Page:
|Description:||Unmanned Aerial Vehicles (UAVs) are expanding from open outdoor environments into more constrained indoor locations thanks to improvements in accuracy and precision of localization, navigation and control algorithms in recent years. New possibilities for deployment of autonomous UAV swarms into indoor environments emerge, leading to the development of high-level mission-oriented algorithms. The community achieved significant progress in the development of simultaneous localization and mapping (SLAM) algorithms that estimate the position of the robot in a gradually built map. However, it has turned out, that the position estimate in the map is not necessary for particular tasks, and the position relative to obstacles currently detected by the onboard sensors is more important. One of such missions is the so-called search-and-rescue, in which the UAV has to find a specific object (or person) in an unknown cluttered environment.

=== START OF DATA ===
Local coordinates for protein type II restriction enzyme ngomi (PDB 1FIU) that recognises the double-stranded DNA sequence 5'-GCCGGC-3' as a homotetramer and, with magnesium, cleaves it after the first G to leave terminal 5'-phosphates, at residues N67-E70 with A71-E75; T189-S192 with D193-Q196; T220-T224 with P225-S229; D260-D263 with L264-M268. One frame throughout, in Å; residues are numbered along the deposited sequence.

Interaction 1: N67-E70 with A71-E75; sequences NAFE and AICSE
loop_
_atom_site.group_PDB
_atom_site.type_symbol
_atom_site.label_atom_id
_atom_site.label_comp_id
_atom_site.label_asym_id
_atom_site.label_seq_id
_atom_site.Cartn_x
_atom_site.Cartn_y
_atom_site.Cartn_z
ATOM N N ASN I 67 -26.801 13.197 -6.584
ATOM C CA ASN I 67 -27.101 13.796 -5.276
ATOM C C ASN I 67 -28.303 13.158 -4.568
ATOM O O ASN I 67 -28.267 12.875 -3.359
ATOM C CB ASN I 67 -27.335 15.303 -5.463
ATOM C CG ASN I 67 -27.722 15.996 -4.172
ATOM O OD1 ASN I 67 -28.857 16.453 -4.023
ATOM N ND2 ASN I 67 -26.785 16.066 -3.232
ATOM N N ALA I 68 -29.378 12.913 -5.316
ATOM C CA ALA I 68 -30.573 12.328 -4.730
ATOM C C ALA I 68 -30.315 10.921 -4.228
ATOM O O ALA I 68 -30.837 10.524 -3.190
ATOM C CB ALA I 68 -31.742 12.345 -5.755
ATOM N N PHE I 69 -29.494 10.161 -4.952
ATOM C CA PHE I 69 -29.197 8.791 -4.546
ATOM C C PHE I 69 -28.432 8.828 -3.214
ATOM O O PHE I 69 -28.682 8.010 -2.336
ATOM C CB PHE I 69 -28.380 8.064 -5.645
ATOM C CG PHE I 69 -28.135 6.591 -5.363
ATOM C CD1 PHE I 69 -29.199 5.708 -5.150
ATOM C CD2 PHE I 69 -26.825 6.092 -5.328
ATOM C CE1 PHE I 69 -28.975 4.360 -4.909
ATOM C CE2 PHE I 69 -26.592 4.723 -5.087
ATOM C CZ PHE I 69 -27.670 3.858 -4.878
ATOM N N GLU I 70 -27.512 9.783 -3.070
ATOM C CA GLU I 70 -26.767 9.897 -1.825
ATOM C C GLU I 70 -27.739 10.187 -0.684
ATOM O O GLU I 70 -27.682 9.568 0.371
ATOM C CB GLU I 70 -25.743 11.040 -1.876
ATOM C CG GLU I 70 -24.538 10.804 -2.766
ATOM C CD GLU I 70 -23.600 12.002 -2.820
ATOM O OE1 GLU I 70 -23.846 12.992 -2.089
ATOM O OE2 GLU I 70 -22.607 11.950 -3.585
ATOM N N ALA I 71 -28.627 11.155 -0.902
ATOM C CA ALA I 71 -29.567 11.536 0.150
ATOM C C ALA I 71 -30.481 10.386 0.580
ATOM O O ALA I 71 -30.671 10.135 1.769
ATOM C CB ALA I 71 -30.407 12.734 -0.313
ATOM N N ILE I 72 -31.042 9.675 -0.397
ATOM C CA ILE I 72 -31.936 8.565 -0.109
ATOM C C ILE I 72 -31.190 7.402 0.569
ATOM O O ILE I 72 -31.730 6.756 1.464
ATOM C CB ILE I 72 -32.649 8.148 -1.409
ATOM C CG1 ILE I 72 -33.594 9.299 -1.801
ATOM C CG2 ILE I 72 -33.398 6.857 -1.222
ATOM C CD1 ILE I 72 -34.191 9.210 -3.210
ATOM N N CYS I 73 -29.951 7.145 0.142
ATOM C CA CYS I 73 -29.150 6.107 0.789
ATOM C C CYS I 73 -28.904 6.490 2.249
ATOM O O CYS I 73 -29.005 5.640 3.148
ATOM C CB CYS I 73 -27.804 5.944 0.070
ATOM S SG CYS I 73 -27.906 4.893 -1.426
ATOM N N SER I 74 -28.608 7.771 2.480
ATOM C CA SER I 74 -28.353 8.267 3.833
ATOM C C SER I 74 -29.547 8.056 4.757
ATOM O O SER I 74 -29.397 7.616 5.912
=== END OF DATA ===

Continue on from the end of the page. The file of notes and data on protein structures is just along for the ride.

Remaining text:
The goal of this project is to develop a navigation method that accepts a user input consisting of approximate direction of the searched object, and the UAV autonomously flies in the specified direction while modifying its trajectory to avoid obstacles in its vicinity. The area around the UAV is continuously scanned by a rotating laser rangefinder (LIDAR) that generates 360° planar laser scans of the surroundings. The solution should use the most recent laser scan to obtain the nest control input by employing potential field planning or adaptive model predictive control. The mission is accomplished when the searched object is detected by a passive camera or an emergency signal detecting device.